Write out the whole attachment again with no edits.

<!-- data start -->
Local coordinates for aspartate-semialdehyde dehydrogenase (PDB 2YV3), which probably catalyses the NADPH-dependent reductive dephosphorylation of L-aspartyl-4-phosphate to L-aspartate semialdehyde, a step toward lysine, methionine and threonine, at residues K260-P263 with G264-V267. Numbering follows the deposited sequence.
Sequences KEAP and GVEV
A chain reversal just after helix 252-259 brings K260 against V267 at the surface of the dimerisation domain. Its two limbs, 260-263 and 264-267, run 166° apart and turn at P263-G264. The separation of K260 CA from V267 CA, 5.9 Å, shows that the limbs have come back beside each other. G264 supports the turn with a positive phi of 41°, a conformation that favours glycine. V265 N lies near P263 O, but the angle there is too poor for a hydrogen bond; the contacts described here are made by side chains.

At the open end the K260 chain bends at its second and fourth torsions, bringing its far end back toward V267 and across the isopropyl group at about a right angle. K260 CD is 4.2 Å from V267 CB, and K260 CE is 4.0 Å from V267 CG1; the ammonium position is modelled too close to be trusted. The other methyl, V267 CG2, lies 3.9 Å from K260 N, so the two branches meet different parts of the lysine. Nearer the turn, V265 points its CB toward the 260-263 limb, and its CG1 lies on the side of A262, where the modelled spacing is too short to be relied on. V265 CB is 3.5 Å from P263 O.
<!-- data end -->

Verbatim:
Local coordinates for aspartate-semialdehyde dehydrogenase (PDB 2YV3), which probably catalyses the NADPH-dependent reductive dephosphorylation of L-aspartyl-4-phosphate to L-aspartate semialdehyde, a step toward lysine, methionine and threonine, at residues K260-P263 with G264-V267. Numbering follows the deposited sequence.
Sequences KEAP and GVEV
A chain reversal just after helix 252-259 brings K260 against V267 at the surface of the dimerisation domain. Its two limbs, 260-263 and 264-267, run 166° apart and turn at P263-G264. The separation of K260 CA from V267 CA, 5.9 Å, shows that the limbs have come back beside each other. G264 supports the turn with a positive phi of 41°, a conformation that favours glycine. V265 N lies near P263 O, but the angle there is too poor for a hydrogen bond; the contacts described here are made by side chains.

At the open end the K260 chain bends at its second and fourth torsions, bringing its far end back toward V267 and across the isopropyl group at about a right angle. K260 CD is 4.2 Å from V267 CB, and K260 CE is 4.0 Å from V267 CG1; the ammonium position is modelled too close to be trusted. The other methyl, V267 CG2, lies 3.9 Å from K260 N, so the two branches meet different parts of the lysine. Nearer the turn, V265 points its CB toward the 260-263 limb, and its CG1 lies on the side of A262, where the modelled spacing is too short to be relied on. V265 CB is 3.5 Å from P263 O.